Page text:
• bailout •
Part of Speech: Noun
Meaning: 1. An attempt to save a sinking boat. 2. A financial rescue. 3. An emergency parachute jump from a damaged airplane.
Notes: As Congress works feverishly on a plan (Emergency Economic Stabilization Bill) to bail the nation's largest financial institutions out of the state of bankruptcy they find themselves in, we might take a look at this word for its implications. Bailout is the noun from of the complex verb to bail out. It has a broad, general meaning that lends itself to confusion.
In Play: Although many in the US are angry at the current bailout plan, it is the US public's thirst for credit, combined with loose rules governing banking, that experts say led us to our current situation. The current plan is a general refinancing plan for banking institutions. The US government will buy mortgage-backed securities at a low price to sell later when they are worth more. Additionally, the government will obtain stock in the companies that receive loans, stock that also can be sold later for profit. The bailout, therefore, should make money for the government and cost the taxpayer nothing.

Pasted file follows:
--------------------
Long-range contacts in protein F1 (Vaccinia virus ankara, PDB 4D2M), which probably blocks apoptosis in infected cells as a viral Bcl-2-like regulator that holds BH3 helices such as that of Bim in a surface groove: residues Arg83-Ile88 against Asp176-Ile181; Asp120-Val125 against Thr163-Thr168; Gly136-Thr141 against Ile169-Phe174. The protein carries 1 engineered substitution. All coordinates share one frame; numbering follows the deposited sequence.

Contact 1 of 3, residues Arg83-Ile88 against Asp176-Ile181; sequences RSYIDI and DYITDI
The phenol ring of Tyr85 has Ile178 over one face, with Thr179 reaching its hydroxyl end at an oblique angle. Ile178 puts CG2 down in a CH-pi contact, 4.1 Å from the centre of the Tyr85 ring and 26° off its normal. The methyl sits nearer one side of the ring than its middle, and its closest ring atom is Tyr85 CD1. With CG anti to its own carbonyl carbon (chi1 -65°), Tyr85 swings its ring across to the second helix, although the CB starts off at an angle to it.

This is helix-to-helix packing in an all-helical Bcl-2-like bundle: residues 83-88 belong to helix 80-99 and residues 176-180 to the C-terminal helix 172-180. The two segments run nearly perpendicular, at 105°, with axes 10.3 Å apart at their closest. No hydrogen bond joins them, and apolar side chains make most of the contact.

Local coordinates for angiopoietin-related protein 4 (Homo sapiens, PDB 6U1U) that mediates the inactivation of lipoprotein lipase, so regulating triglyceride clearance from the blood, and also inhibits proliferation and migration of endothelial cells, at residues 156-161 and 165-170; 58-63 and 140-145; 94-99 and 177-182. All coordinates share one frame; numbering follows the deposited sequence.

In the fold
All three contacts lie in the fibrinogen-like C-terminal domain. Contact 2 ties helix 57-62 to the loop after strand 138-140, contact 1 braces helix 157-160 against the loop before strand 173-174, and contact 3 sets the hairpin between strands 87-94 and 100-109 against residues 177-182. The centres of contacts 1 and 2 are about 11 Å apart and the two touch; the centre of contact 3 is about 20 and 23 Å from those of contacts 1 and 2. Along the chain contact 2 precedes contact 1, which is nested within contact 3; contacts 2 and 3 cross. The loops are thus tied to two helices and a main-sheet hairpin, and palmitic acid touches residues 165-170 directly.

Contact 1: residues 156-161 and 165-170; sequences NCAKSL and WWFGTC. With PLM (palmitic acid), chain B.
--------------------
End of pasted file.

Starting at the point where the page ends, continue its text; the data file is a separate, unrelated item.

Word History: Bailout is, of course, the action noun based on the verb bail out. The verb bail comes from a nautical noun bail "bucket or pail". A bail in this sense comes from French baille "a bucket, a pail" from Late Latin baiula "water carrier", which probably came from Classical Latin baculus "stick". (The diminutive of baculus is bacillus, a germ that looks like a little stick.) It is possible that the semantic shift from "stick" to "pail" occurred in the days when water was carried in pails on the ends of a stick placed over the shoulder. However, this is mostly speculation.